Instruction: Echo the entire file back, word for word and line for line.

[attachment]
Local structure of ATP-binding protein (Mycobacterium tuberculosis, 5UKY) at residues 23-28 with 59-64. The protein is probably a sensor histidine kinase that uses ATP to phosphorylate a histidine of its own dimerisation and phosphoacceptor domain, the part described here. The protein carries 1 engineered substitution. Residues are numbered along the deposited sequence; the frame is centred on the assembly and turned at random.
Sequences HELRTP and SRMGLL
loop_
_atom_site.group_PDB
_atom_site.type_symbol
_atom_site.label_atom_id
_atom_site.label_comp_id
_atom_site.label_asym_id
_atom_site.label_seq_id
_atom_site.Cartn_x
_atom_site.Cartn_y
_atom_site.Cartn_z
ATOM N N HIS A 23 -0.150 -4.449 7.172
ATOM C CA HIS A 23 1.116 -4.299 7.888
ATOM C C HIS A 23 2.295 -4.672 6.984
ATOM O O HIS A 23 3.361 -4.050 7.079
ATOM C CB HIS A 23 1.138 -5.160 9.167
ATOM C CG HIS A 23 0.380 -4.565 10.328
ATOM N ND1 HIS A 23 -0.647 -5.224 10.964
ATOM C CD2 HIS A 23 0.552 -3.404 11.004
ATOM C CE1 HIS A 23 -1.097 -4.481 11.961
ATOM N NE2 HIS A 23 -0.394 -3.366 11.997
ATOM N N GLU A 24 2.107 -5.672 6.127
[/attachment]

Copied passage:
Local structure of ATP-binding protein (Mycobacterium tuberculosis, 5UKY) at residues 23-28 with 59-64. The protein is probably a sensor histidine kinase that uses ATP to phosphorylate a histidine of its own dimerisation and phosphoacceptor domain, the part described here. The protein carries 1 engineered substitution. Residues are numbered along the deposited sequence; the frame is centred on the assembly and turned at random.
Sequences HELRTP and SRMGLL
loop_
_atom_site.group_PDB
_atom_site.type_symbol
_atom_site.label_atom_id
_atom_site.label_comp_id
_atom_site.label_asym_id
_atom_site.label_seq_id
_atom_site.Cartn_x
_atom_site.Cartn_y
_atom_site.Cartn_z
ATOM N N HIS A 23 -0.150 -4.449 7.172
ATOM C CA HIS A 23 1.116 -4.299 7.888
ATOM C C HIS A 23 2.295 -4.672 6.984
ATOM O O HIS A 23 3.361 -4.050 7.079
ATOM C CB HIS A 23 1.138 -5.160 9.167
ATOM C CG HIS A 23 0.380 -4.565 10.328
ATOM N ND1 HIS A 23 -0.647 -5.224 10.964
ATOM C CD2 HIS A 23 0.552 -3.404 11.004
ATOM C CE1 HIS A 23 -1.097 -4.481 11.961
ATOM N NE2 HIS A 23 -0.394 -3.366 11.997
ATOM N N GLU A 24 2.107 -5.672 6.127